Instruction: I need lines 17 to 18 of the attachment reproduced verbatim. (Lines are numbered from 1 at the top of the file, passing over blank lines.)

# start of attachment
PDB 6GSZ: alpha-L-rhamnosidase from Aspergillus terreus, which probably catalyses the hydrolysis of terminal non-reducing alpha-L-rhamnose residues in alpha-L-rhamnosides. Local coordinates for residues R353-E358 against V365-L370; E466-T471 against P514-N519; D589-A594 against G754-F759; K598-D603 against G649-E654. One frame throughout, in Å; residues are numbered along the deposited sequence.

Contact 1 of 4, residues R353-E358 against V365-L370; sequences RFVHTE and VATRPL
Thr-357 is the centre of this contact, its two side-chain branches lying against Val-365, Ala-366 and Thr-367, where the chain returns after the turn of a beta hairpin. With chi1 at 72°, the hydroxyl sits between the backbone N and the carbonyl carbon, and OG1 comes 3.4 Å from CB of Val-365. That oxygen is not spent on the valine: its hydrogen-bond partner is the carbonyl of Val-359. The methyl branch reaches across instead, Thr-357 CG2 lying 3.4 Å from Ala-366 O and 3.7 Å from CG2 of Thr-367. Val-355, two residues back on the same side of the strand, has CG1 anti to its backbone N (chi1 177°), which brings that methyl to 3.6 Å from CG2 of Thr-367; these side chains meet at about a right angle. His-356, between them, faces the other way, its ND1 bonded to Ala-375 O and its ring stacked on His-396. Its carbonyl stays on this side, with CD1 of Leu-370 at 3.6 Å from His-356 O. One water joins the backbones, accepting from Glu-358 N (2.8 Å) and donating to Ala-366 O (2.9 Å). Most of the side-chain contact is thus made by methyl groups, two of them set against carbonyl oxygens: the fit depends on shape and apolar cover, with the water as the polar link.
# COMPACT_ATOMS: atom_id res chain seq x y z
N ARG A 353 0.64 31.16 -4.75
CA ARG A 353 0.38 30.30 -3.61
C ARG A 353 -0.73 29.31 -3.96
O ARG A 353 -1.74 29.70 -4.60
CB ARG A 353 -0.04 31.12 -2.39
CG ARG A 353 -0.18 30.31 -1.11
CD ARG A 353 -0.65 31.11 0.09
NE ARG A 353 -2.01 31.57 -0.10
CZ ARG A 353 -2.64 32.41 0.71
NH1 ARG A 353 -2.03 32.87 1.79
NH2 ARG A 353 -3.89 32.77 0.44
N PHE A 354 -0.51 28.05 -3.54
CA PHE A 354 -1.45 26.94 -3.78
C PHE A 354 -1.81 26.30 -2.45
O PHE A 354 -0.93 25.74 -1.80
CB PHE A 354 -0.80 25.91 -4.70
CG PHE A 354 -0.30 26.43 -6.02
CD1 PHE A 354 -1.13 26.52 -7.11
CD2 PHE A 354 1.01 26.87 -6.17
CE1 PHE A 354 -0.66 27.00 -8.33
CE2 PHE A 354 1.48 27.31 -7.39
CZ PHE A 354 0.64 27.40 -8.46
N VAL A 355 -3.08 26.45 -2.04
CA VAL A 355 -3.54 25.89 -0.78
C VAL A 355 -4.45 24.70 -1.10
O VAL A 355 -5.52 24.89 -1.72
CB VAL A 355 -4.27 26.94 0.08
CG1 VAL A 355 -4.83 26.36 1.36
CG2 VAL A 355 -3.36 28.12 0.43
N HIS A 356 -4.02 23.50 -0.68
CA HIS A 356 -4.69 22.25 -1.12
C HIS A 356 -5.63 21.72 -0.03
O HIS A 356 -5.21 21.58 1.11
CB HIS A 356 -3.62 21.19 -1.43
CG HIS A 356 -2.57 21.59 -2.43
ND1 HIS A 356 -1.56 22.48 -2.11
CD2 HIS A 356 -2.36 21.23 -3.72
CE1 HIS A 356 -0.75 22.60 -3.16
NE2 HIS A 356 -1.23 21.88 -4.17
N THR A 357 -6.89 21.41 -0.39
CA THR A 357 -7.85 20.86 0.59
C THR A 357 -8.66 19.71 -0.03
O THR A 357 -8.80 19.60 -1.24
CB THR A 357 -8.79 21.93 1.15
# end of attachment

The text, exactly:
CA PHE A 354 -1.45 26.94 -3.78
C PHE A 354 -1.81 26.30 -2.45